Push-ups are often overlooked by advanced trainers for being too easy, while those new to training sometimes avoid them as they believe them to be too difficult. The reality is somewhere in the middle. A set of 10 push-ups may be easy if you've been training a long time, but if you've never lifted a weight before, you might not be able to perform a single push-up. The key to getting better at push-ups is to practice them frequently, but avoid overtraining.
The 48-Hour Rule
When you perform push-ups, the muscles that are working -- your chest, triceps, shoulders and core -- break down. This is a natural process and necessary for strength and muscle increases, but it does mean performance will be compromised if you perform push-ups again too soon. The American College of Sports Medicine advises waiting at least 48 hours after working a muscle group until you hit it again.
Training push-ups more frequently than every 48 hours may not seem like the wisest idea, but it could be possible to train more often and still see results. How often you train depends on a number of factors, including your training volume, intensity, nutrition and the type of training you do, notes personal trainer Nick Nilsson. If you're training your push-ups to failure every time -- the point at which you physically can't perform any more reps -- then waiting 48 hours until you do them again is recommended. However, if you leave a few reps in the tank each time, use perfect form on every rep and train sub-maximally, the muscle breakdown that occurs won't be that great and you may be able to train more frequently -- perhaps two days on, one day off.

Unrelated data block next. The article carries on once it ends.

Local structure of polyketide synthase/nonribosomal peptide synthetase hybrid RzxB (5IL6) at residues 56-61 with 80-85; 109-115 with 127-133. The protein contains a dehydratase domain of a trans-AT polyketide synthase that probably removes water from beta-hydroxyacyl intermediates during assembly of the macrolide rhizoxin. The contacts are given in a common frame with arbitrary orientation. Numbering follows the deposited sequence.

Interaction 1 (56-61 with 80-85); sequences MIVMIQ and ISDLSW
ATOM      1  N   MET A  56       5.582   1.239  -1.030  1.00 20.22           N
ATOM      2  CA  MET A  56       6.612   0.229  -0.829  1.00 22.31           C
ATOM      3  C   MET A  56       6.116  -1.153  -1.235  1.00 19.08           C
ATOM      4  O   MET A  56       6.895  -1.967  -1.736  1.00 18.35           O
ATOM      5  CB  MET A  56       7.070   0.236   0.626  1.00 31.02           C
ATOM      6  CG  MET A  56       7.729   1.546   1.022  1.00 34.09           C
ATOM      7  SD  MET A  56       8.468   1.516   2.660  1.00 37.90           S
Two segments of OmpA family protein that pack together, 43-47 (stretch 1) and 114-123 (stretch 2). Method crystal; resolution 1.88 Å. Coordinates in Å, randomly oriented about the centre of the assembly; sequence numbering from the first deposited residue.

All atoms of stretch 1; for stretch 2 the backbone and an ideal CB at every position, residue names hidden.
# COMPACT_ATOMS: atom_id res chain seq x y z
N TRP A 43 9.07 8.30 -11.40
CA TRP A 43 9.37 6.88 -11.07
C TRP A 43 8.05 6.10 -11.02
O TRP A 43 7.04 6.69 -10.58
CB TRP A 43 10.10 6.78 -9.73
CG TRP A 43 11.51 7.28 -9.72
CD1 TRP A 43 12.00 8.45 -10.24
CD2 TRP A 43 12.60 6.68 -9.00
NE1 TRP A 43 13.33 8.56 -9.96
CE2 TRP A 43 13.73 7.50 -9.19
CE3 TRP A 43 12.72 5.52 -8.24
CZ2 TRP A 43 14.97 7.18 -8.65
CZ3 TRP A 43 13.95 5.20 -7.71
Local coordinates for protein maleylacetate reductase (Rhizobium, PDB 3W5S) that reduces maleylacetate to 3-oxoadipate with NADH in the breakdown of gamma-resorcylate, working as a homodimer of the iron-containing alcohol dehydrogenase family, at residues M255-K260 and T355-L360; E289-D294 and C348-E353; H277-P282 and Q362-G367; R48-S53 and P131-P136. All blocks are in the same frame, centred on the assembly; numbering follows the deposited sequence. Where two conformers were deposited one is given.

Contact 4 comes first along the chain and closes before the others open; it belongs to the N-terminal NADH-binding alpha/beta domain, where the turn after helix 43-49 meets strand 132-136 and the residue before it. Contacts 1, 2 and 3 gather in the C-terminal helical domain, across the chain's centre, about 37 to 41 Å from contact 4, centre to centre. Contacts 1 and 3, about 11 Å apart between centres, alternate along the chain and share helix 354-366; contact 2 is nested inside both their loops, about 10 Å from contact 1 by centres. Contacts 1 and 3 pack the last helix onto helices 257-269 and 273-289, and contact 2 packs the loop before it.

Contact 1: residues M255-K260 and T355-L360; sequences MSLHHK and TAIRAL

Doing Them Daily
It sounds like a recipe for disaster, but performing push-ups every day could be a highly effective method for push-up success. In "Training for Warriors," trainer Martin Rooney writes that the best way to improve your push-ups is to perform them daily. The secret to this method is performing different variations each time and never training to failure. If you feel great one day, you might perform five sets of 20 reps; if you feel weak and tired the next, you may only do three sets of 10, but a higher frequency can elicit great gains, notes Rooney. Strength coach Jason Ferruggia adds that a prime example of high frequency training producing results is Olympic weightlifting. Weightlifters train the same lifts every day and are immensely strong, but they manage this by never maxing out, unless it's a competition.
You may find your push-ups improve most from performing them daily. Likewise, you may experience greater improvements by training at a higher intensity and only performing them once or twice a week. If you start to experience wrist, elbow or shoulder pain, it might be that you're overusing the muscles and joints, so ease back on your push-up frequency. Experiment with different frequencies of push-ups to find what your body responds to best.